Ringworms and how to treat them in dogs

Thursday August 11, 2016

Dig-In-ringworm1.jpgWe share many things with our canine companions – lots of love, play time and fun-filled exercise sessions. Unfortunately your dog can also inadvertently share less desirable things with us, such as a ringworm infection. Ringworm doesn’t have very discriminating tastes, and will readily spread between animals and humans.

Despite its name, ringworm isn’t actually a worm or even caused by a worm, instead it’s a fungus which infects the top layers of skin and hair. While generally harmless, ringworm is highly contagious to humans, especially to children, the elderly and anyone with a compromised immune system.

Ringworm can be caught from a variety of sources which include the soil, other people and also by coming in contact with an infected animal. Because of the fungal spore’s ability to survive for long periods in the environment, your dog can contract ringworm from pretty much anywhere an infected animal has been.

Ringworm Symptoms

In humans, ringworm infections are commonly identified by the presence of red, itchy skin lesions in the shape of rings. While these same lesions appear on infected dogs, it’s not always possible to see them given that most dogs have a thick covering of fur. Symptoms of ringworm may include:

  • Dry, dandruff-like scales in your dog’s coat
  • Red lesions on the head, chest, forelegs or along the back
  • Scaling, crusting, thickening and reddening of the skin
  • Circular patches of hair loss (alopecia) on the head, tail or along the back
  • Itchiness or poor coat condition

If you suspect your dog has ringworm, it’s important to go straight to your vet, as diagnosis often requires a thorough clinical examination and testing.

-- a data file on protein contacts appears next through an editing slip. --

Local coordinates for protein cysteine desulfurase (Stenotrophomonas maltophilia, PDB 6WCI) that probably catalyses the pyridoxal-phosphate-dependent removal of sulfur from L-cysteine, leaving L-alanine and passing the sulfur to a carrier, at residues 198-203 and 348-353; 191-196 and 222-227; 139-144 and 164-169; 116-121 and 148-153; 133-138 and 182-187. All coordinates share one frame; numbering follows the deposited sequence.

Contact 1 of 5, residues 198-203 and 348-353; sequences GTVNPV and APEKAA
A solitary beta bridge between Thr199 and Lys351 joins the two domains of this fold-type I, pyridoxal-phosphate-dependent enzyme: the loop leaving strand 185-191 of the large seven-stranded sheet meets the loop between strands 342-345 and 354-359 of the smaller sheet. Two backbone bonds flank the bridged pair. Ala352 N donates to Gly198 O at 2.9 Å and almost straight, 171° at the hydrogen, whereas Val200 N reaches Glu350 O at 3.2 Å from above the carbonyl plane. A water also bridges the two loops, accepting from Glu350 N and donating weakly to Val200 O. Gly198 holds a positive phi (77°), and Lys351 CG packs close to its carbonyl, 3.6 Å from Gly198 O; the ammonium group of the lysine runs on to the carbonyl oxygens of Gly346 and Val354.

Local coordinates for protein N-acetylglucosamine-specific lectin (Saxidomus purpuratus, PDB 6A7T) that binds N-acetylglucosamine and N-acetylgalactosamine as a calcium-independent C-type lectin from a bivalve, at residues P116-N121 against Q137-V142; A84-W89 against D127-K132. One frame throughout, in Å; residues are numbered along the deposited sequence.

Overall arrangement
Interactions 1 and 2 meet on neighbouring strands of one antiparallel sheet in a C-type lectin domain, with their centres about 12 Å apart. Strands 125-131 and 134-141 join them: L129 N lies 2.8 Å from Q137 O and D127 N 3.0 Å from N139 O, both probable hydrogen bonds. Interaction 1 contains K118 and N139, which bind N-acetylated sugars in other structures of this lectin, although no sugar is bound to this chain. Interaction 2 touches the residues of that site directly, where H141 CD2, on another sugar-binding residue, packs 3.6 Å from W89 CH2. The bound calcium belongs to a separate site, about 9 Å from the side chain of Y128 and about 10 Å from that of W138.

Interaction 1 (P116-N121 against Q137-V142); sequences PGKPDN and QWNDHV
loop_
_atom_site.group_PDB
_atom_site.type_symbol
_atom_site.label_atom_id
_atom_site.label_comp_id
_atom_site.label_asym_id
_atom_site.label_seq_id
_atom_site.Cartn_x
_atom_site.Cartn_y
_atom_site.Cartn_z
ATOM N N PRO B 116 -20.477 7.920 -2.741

How to Treat Ringworm

Ringworm infections are treated in a variety of ways. Sometimes a cream, wash or medicated shampoo may be enough, but your vet will recommend the best combination of treatments for your dog. Treatments may include:

  • Topical treatments. For mild cases, anti-fungal creams and ointments can be applied directly to the affected areas of your dog’s skin. It’s important you only use ointments and shampoos that have been recommended by your vet, as other products may aggravate the condition.
  • Oral medication. While ointments can be effective, treatment will often include an oral anti-fungal drug to eradicate the infection. Treatment usually needs to be continued for at least six weeks and sometimes even longer.
  • Cleaning the environment. As ringworm can live on both skin and hair, it can be easily transmitted by loose hair in the carpet or on furniture. When treating your dog for ringworm, it’s important to also thoroughly clean their environment. Clean and vacuum any carpet, furniture or pet bedding your dog had contact with, disinfect household surfaces, and try to restrict your dog to non-carpeted areas which are easier to keep clean.

Your dog gives you unconditional love and loyalty, and one way we can help repay them is by ensuring we keep them in peak condition. Healthy dogs have some natural immunity against ringworm infections, so by keeping your dog in great condition, you can help your canine companion stay infection-free.

By adding Dig-In Digestive Gravy Powder to your dog’s meal every day, you’ll help to maintain your dog’s excellent condition and boost the strength of their immune system. You won’t get any complaints from your dog – not only is our gravy a fantastic supplement to your dog’s diet, it also tastes great!